L’Association des Jeunes Internationalistes publishes an article written by Archie Philipps, former master’s student in MLitt in Terrorism and Political Violence at Handa Centre for the Study of Terrorism and Political Violence (CSTPV), University of St. Andrews.Cet article est publié en coopération avec la rubrique diplomatie de La Gazelle, un journal inter universitaire. Nous souhaitons également remercier Jeanne El Arafi pour la production de la carte.
In summer 2014, Daesh (the so-called ‘Islamic State’), declared a Caliphate straddling Iraq and Syria. This was the first caliphate declared since the abolition of the Ottoman Caliphate in March 1924. By spring 2019, the Daesh Caliphate had collapsed. Prior to, throughout, and after, its existence, the idea of a caliphate – the pan-Islamic polity – was met with enthusiasm by some Muslims, indifference by others, and even hostility by a few.
The Islamic world order is divided into Dar al-Islam (the realm of Islam) and Dar al-Harb (the realm of war). Sayyid Qutb, probably the most influential Islamist theorist, argued that Dar al Islam, ‘the homeland of a Muslim, in which he lives and which he defends, is not a piece of land’ but rather where ‘the Islamic faith’ and ‘way of life’ prevails in all affairs. Dar al-Islam is institutionalised in the polity of a caliphate, led by a caliph. The word ‘Caliph’ comes from the Arabic ‘Khalīfah’ (خِلَافَة) meaning « successor [of the Prophet Muhammad] » in deputising for God and promoting his rule on Earth.
There have been four major Caliphates since the death of the Prophet Muhammad in 632CE. The first, the Rashidun or ‘rightly-guided’ Caliphate, began with the reign of the Prophet’s father-in-law, Abu Bakr (r.632-634CE), and lasted until 661. This was followed by the Umayyad Caliphate (661-750), and then the Abbasid Caliphate, which ruled in Baghdad until the Mongol sacking in 1258. The capital of the caliphate then moved to Cairo, until the Ottoman conquest in 1517. The Ottoman ruler held both temporal (as Sultan) and spiritual authority (as Caliph) until 1922, when the Sultanate was abolished and replaced with the Turkish Republic under Atatürk as President. The Ottoman Caliphate was abolished on 3rd March 1924.
In a 2006 Gallup survey, Muslims living in Egypt, Morocco, Indonesia and Pakistan, two-thirds of respondents said they supported the goal of « unifying all Islamic countries » into a new caliphate. What can be said about this utopian and rather vague dream ?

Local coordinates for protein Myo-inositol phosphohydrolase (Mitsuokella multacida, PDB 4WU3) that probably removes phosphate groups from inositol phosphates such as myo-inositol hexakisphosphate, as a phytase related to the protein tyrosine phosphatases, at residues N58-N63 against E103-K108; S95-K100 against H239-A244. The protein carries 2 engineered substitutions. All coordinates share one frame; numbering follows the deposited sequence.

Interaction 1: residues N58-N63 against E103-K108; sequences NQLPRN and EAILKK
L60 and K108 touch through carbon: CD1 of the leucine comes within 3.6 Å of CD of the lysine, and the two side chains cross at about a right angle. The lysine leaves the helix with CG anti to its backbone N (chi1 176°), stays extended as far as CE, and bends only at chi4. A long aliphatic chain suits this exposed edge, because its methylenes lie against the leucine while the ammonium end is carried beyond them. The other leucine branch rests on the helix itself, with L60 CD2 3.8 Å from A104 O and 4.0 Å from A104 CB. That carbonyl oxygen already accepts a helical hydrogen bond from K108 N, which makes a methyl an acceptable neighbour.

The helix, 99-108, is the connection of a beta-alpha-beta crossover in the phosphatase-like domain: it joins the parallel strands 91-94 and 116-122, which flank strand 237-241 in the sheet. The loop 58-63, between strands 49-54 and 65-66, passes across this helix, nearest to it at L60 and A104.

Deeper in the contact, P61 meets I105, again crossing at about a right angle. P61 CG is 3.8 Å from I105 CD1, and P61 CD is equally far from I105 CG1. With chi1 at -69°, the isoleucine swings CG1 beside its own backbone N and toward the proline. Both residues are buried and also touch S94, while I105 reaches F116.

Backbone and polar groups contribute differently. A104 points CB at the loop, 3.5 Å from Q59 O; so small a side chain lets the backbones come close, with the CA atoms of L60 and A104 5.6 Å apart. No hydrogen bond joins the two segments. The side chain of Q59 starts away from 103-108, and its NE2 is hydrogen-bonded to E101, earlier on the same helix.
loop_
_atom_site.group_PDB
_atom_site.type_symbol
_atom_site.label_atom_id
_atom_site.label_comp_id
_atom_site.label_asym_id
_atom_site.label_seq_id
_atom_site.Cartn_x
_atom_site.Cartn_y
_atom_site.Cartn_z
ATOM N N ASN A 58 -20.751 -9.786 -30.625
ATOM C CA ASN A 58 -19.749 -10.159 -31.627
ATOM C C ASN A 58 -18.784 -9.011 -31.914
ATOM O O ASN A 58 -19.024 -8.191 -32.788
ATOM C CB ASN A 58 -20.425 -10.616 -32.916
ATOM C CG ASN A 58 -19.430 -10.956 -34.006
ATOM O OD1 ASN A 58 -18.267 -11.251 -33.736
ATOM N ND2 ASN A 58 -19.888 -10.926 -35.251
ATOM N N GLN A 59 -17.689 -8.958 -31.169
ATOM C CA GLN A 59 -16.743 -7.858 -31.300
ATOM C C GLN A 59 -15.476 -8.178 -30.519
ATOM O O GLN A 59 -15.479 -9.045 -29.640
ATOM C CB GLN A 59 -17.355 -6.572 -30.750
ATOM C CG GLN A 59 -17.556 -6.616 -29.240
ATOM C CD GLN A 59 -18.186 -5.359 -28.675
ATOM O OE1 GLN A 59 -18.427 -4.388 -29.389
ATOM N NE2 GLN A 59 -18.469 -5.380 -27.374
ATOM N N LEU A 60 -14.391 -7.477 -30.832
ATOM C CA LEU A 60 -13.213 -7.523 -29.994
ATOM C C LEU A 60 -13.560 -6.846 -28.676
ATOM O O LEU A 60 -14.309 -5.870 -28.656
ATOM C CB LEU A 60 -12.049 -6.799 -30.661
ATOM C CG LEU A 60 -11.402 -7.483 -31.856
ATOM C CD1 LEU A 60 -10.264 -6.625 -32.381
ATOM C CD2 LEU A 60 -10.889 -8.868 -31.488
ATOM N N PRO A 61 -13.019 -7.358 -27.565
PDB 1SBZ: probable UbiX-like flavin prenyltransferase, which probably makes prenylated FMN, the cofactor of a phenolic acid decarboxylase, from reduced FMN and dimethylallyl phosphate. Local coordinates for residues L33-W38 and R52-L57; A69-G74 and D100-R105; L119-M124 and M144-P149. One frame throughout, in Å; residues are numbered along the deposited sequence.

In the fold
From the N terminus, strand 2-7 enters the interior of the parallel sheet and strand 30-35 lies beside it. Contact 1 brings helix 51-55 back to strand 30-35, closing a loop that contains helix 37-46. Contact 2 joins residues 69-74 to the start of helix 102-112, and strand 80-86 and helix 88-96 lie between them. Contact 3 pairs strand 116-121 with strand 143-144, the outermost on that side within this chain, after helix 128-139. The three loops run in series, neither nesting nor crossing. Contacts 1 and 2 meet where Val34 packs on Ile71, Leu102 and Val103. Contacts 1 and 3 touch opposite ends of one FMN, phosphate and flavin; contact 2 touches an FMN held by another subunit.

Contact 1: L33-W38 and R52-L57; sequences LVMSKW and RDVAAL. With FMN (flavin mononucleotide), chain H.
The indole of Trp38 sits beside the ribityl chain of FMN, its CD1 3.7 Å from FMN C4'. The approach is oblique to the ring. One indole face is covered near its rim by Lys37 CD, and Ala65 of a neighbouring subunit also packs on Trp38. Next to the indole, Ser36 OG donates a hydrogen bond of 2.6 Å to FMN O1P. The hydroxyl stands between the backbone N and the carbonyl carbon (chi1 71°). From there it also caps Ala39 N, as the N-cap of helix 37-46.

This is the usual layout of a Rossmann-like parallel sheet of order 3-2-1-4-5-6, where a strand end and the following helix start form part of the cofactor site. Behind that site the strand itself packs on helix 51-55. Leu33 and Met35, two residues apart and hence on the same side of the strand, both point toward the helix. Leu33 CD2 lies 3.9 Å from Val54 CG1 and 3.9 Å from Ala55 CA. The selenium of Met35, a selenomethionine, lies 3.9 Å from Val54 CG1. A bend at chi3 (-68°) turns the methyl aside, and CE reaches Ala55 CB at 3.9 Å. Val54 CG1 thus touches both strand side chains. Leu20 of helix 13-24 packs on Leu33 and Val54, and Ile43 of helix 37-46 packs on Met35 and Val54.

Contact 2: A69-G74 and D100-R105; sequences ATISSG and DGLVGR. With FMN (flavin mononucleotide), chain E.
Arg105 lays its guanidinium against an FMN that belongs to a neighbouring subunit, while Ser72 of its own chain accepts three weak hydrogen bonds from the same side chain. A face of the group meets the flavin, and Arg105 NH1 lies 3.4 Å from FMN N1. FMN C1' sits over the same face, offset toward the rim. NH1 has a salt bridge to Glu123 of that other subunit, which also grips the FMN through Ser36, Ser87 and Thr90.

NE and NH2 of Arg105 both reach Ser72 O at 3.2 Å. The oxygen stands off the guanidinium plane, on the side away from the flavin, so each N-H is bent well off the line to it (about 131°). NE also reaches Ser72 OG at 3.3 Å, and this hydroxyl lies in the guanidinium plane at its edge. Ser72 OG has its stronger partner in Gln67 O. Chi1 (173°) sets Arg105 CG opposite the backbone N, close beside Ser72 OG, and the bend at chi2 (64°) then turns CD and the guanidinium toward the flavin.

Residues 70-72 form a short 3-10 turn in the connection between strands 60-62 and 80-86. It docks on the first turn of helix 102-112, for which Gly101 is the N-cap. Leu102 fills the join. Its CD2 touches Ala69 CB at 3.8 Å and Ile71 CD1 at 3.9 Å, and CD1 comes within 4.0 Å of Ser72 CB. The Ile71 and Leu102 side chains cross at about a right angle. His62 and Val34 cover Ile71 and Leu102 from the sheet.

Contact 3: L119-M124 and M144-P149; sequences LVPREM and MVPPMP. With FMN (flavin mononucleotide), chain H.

The legacy of the caliphate and its relevance for the future is far from monolithic for Muslims. It is vital to note that many post-1924 Islamists are more concerned with implementing sharia within nation states than in a transnational caliphate. The Taliban’s Islamic Emirate of Afghanistan, which existed from 1996 to 2001, and was redeclared in August 2021, is an example of this more nationally-oriented Islamism.
Turning to those who seek to establish a caliphate, Sayyid (2014) suggests five ways to conceptualise what this means. Firstly, as a polity whose boundaries coincide/represent that of the umma. Secondly, as being the sole Muslim polity of which most Muslims would be citizens, as was the case from the wars of Ridda (632–633CE) to the establishment of the Abbasid Caliphate in 750CE. Thirdly, as a form of Muslim Vatican, a polity that exercises spiritual leadership over Muslims, with the Caliph akin to ‘Pope’ rather than ‘politician’. Fourthly, wherever there are ‘institutions and practices’ akin to historical caliphates, regardless of scale or specific name. This comes close to Qutb’s vision, for whom the creation of this ‘Islamic system’, Dar al-Islam, was more important than any specific form or name. Fifthly, more political than territorial, as an ‘overarching Islamic great power’ within the international system.
Within this fifth conception, some Muslims see the caliphate more as a metaphor of Islamic great power, but not a (pressing) future possibility. For many, the caliphate is attractive as the symbol of past Islamic greatness, providing a ‘cultural self-confidence’. Al-Qaeda exploits this, portraying the caliphate as a unifying symbol to globalise its struggle into a clash of civilisations, but considers its implementation too far-off for a detailed vision.
For other groups, such as ISIS, or the lesser-known Hizb ut-Tahrir, and Al-Muhajiroun, the caliphate is a concrete policy proposal. Yet even revivalist groups disagree on the means and ends of the caliphate. For ISIS, the caliphate was ultimately a means: to capture territory, facilitate a war there with the ‘crusader’ armies, and so immanentize the Apocalypse. This apocalyptic element is tangential, if mentioned at all, in many other caliphal revivalist groups’ rhetoric. ISIS established its caliphate by violence. By contrast, groups such as Hizb ut-Tahrir seek to persuade society to re-establish it.